Painting your house white has been suggested as a way to cool down buildings and cope with heat waves, which are becoming increasingly common during the climate crisis. However, in the 1950s, Americans were being advised that keeping their homes tidy and freshly painted white could increase their chances of survival for an altogether different reason: the looming threat of an atomic bomb.
During the Cold War when the United States and Soviet Union were locked in a nuclear arms race, the threat of an atomic bomb was very real. In the early 1950s classroom, Bert The Turtle was teaching students duck-and-cover drills to protect themselves in the event of a nuclear attack. Of course, a classroom desk is going to do little if you’re in close proximity to the blast, but it was hoped it might help in cases where the blast was some distance away.
When an atomic bomb goes off creating a nuclear explosion, the shockwave of devastation travels through the environment in different ways. Most of the damage comes from the blast itself, but around 35 percent of the energy from a nuclear explosion comes from thermal radiation, or heat.
The heat is so intense that objects close enough to the center of the blast are vaporized, as in the case of the curious “Rope Trick Effect”.
“High-speed imaging of the early nuclear tests showed a strange mottling of the fireball surface. This was found to be caused by vaporization of steel guy ropes holding the bombs in place,” Dr Sam Rigby, an expert in blast and impact engineering, and senior lecturer in Civil and Structural Engineering at the University of Sheffield, told IFLScience. “So significant is the thermal radiation from a nuke that US citizens during the Cold War were encouraged to keep their houses clean and freshly painted to reduce the risk of them catching fire!”
In an instructional video called The House In The Middle, a series of experiments appear to demonstrate how a well-kept home can reduce the risk of total atomic destruction for American homeowners. "The dingy house on the left. The dirty and littered house on the right. Or the clean, white house in the middle,” it said. “It is your choice. The reward may be survival."
The flash of light and heat from a nuclear explosion spread through the environment before you even hear a peep of the bomb going off. This is because radiation travels at the speed of light, considerably faster than the speed of sound. It’s similar to the way in which lightning comes before the sound of thunder.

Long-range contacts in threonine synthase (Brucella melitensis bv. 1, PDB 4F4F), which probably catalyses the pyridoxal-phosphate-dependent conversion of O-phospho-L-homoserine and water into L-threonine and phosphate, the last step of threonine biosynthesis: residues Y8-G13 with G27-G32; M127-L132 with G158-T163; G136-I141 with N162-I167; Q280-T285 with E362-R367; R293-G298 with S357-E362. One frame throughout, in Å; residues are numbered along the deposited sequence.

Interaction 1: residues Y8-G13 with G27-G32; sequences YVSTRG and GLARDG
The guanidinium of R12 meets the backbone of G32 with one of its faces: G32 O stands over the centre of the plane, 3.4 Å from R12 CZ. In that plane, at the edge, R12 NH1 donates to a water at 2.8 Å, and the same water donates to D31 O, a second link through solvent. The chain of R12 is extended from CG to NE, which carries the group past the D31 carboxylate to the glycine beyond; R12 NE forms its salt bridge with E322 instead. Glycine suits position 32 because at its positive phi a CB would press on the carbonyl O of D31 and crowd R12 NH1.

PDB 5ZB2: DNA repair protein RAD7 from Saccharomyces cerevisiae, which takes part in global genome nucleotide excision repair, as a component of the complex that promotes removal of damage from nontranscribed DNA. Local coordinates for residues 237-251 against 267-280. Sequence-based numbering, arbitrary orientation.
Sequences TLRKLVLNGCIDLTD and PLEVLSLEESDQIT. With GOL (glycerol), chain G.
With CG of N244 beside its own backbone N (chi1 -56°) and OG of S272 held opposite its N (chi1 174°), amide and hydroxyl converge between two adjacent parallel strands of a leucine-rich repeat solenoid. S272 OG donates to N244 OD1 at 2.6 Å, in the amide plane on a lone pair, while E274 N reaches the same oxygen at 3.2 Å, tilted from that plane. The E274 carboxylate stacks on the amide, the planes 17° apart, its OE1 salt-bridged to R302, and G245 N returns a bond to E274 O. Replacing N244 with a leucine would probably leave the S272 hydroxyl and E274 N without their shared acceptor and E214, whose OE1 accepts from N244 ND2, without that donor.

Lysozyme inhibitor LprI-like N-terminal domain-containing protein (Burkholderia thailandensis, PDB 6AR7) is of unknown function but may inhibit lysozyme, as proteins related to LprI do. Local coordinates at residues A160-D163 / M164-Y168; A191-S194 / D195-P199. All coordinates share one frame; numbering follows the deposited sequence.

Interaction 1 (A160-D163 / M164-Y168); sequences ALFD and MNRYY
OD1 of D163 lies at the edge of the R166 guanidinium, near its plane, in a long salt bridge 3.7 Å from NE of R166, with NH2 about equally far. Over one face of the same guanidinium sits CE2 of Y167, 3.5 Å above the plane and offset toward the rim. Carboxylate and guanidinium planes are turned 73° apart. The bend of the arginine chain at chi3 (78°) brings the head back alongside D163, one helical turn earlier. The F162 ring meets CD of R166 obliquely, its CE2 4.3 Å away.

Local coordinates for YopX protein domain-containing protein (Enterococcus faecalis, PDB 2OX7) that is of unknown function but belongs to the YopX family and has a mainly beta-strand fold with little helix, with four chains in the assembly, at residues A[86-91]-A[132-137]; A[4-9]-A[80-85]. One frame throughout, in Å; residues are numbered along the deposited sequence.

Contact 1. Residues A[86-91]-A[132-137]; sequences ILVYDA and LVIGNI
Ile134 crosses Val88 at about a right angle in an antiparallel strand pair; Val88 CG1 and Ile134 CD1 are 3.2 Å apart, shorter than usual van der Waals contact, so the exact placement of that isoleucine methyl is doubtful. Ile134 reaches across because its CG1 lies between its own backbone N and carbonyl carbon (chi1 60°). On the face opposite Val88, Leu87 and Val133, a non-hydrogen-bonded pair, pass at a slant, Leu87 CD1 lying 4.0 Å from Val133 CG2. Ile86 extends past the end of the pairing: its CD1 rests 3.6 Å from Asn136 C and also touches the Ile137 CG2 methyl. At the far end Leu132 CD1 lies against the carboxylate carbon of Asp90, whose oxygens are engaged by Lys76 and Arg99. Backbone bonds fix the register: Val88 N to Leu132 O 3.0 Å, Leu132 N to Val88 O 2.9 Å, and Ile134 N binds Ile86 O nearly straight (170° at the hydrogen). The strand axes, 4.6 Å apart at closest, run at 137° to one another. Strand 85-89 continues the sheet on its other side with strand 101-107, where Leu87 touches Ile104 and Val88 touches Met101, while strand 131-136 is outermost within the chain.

Experiments that feature in the video demonstrate this as a flash of light accompanied by heat so intense that some of the model houses had already burst into flames before the blast itself had taken effect. The video then claims that keeping houses tidy, free of extra tinder like dead leaves and wood, and covered in a fresh lick of cooling white paint will reduce the risk of it being burned to the ground.
In reality, painting your house bright white is about as likely to protect you from a close-proximity nuclear blast as ducking-and-covering with Bert The Turt. That said, as Atomic Theater reports, cameras at the Nevada Test Site did show that lumber without an exterior varnish was a lot quicker to catch fire compared to treated wood following an atomic blast. It was this footage that features an original black-and-white version of The House in the Middle in October of 1953, at that time sponsored by the Federal Civil Defense Administration.
An amended version that was longer and had a stronger focus on freshly painted homes and tidy interiors was released a year later, sponsored by… drum roll, please… The National Paint, Varnish And Lacquer Association. Capitalizing on the threat of nuclear attack for advertising opportunities was actually pretty common at the time as brands and companies found creative ways to shoehorn their products into the nuclear discourse.
So, if you think the Barbie marketing team took things too far, just be thankful we’re not dealing with the publicity machine of 1950s America. The last thing the climate crisis needs is product placement.